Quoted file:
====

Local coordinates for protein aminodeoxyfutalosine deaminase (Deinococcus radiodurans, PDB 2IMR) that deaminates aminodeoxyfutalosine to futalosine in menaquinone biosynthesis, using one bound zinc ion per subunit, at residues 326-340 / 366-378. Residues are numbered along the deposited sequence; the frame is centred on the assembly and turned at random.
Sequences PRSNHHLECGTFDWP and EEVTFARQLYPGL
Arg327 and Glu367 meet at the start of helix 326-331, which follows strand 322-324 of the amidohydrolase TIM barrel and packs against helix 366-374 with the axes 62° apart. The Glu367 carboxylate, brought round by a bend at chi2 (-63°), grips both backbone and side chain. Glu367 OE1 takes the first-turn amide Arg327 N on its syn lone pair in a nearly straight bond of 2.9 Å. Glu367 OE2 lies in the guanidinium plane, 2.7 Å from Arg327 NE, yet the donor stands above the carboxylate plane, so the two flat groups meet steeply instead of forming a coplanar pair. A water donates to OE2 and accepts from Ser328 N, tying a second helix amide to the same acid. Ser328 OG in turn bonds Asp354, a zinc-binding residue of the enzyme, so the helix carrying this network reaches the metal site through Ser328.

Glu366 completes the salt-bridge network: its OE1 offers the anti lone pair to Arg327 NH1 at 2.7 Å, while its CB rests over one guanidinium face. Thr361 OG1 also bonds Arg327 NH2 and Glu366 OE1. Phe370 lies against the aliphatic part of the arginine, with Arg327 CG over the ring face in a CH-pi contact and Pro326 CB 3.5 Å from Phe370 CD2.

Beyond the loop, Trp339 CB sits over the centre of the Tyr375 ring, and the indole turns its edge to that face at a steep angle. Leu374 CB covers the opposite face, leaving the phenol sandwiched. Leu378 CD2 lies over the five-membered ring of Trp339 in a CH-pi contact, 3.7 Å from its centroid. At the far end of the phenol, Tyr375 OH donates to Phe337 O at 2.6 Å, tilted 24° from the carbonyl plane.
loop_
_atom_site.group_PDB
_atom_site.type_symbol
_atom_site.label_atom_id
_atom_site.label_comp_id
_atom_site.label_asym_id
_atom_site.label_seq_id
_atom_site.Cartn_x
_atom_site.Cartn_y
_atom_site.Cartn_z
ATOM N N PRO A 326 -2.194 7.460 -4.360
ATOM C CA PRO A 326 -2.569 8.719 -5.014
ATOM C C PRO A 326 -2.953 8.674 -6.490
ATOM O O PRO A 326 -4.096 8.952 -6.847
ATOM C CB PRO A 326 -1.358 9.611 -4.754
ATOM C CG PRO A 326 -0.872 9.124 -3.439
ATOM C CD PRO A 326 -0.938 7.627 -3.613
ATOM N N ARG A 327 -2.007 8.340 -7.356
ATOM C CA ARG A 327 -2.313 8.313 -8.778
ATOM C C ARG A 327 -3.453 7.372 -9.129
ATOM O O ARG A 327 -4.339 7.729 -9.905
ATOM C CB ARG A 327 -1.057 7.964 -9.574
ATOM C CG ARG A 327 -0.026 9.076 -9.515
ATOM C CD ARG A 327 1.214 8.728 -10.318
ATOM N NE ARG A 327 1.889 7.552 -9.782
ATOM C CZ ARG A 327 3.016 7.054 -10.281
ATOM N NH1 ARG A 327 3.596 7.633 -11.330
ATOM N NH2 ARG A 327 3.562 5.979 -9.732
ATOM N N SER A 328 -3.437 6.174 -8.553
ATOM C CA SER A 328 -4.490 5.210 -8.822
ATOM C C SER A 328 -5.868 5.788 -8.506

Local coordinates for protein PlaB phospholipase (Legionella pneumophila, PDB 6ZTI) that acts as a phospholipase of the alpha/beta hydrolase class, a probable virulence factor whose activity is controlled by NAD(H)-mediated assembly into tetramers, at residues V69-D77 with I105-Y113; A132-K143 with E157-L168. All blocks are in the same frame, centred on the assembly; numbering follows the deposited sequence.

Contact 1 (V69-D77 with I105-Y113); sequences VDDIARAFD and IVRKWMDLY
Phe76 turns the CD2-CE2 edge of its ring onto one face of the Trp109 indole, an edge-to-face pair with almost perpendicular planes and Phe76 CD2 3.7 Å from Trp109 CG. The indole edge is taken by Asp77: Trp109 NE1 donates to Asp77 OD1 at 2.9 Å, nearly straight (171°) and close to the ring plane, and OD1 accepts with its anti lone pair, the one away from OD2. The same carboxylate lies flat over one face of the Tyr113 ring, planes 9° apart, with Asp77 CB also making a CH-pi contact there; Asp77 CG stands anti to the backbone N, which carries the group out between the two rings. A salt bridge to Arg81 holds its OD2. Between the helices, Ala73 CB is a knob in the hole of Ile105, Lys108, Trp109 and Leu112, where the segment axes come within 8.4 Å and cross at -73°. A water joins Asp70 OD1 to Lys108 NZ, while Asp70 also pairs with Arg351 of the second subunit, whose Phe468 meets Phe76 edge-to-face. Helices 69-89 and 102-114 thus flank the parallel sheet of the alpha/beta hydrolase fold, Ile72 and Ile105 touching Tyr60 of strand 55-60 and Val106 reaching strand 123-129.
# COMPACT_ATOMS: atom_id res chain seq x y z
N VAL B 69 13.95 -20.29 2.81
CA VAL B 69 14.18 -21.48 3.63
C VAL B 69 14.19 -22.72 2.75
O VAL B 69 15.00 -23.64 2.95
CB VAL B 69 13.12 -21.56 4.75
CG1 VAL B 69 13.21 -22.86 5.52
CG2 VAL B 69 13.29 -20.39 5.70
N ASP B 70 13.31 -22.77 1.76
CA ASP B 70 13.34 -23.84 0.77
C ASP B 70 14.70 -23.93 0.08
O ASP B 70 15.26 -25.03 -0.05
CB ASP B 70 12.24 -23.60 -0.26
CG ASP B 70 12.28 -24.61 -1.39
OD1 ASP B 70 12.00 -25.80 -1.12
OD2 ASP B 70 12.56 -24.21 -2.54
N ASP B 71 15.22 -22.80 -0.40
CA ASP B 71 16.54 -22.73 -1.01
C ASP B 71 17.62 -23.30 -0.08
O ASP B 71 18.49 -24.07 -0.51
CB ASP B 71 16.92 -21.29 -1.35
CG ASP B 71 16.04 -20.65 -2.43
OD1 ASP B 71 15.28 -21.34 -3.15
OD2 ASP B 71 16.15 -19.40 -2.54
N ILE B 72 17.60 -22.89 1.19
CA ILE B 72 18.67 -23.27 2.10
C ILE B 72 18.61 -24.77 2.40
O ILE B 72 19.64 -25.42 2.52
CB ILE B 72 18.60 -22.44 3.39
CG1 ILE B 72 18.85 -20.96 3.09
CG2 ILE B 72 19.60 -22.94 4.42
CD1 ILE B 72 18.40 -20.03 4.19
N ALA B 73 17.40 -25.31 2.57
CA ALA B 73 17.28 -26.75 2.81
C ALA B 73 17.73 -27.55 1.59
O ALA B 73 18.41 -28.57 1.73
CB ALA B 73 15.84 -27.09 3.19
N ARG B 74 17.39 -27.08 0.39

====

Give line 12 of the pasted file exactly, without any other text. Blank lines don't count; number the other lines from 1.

_atom_site.label_seq_id